Xiolablu3
05-13-2008, 08:15 AM
Any planes wings could fail in a hard dive, its not just limited to the P51, however obviously planes which pick up speed well in a dive, like the P51 and Bf109 will be more prone to it than the slower diving planes, purely because they reach higher speeds quicker in a dive..

stalkervision
05-13-2008, 08:15 AM
<BLOCKQUOTE class="ip-ubbcode-quote"><div class="ip-ubbcode-quote-title">quote:</div><div class="ip-ubbcode-quote-content">Originally posted by berg417448:
<BLOCKQUOTE class="ip-ubbcode-quote"><div class="ip-ubbcode-quote-title">quote:</div><div class="ip-ubbcode-quote-content">Originally posted by stalkervision:
From all the german pilot accounts about flying the 109 and their experiance with it those "quotes" are highly dubious. I notice no german pilots are quoted btw.. http://forums.ubi.com/groupee_common/emoticons/icon_rolleyes.gif </div></BLOCKQUOTE>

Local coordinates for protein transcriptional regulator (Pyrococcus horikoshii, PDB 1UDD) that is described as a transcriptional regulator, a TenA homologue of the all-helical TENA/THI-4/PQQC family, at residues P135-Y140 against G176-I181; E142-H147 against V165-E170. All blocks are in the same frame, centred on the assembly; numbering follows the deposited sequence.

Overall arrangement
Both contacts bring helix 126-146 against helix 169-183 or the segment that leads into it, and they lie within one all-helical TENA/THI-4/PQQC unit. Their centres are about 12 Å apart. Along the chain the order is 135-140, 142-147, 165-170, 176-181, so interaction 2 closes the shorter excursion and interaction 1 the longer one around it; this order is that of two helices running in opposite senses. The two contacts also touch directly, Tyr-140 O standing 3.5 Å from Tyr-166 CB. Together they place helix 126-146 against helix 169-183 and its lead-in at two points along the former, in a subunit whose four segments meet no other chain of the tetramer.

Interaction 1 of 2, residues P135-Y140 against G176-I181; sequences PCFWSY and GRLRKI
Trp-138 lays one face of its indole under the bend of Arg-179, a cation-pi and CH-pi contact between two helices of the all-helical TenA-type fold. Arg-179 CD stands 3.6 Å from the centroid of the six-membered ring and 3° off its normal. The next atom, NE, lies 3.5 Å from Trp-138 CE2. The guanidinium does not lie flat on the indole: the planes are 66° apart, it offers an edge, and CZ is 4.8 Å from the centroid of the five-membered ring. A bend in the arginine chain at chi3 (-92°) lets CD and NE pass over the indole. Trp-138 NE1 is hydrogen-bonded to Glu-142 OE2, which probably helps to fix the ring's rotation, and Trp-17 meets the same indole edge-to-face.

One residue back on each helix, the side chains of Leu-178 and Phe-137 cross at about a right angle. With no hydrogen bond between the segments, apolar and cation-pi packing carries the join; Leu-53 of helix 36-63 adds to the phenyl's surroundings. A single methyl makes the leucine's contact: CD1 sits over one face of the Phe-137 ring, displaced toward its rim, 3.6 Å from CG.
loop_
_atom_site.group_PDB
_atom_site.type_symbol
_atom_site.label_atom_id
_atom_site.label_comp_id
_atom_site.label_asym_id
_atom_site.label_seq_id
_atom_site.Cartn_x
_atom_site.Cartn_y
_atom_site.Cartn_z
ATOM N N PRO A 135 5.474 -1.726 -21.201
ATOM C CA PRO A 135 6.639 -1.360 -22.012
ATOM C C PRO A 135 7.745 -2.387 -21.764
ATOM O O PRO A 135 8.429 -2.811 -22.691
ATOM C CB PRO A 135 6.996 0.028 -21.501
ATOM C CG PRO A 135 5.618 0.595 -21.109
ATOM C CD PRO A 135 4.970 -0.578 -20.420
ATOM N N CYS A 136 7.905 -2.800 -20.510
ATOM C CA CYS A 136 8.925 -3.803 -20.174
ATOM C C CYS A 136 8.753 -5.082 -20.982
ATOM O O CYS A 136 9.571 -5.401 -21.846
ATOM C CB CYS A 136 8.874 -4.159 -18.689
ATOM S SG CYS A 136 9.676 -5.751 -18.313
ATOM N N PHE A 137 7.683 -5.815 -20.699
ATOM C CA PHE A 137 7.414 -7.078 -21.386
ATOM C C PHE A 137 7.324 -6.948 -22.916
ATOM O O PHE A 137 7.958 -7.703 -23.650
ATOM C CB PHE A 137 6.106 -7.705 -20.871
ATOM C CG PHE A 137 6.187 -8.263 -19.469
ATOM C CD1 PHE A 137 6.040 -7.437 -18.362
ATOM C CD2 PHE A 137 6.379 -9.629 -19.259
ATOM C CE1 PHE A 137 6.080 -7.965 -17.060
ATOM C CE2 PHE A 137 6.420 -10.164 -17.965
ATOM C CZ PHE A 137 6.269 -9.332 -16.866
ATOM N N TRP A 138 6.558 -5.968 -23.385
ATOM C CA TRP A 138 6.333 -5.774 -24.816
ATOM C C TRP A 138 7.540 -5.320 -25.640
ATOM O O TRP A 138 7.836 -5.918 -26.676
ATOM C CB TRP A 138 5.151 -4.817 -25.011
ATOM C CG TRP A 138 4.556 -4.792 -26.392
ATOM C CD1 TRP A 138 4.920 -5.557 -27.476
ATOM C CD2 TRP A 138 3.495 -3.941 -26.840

I guess you've forgotten this?


Flying Limitations of the Me 109 G (from: Technical Instructions of the Generalluftzeugmeister, Berlin, 28th August 1942.) Reference Me 109 - wing breakages. Owing to continually recurring accidents caused by wing breakages in Me 109 aircraft attention is drawn to the following:

(1) The maximum permissible indicated airspeeds in the different heights are not being observed and are widely exceeded. On the basis of evidence which is now available the speed limitations ordered by teleprint message GL/6 No. 2428/41 of 10.6.41 are cancelled and replaced by the following data:

Up to 3 km (9,842 ft.) 750 km/h. (466 m.p.h.)

At 5 km (16,404 ft) 700 km/h. (435 m.p.h.)

At 7 km (22,965 ft) 575 km/h. (357 m.p.h.)

At 9 km (29,527 ft) 450 km/h. (280 m.p.h.)

At 11 km (36,089 ft) 400 km/h. (248 m.p.h.)

These limitations are valid for the time being for all building series including the Me 109 G. A corresponding notice is to be placed upon all air-speed indicators in aircraft.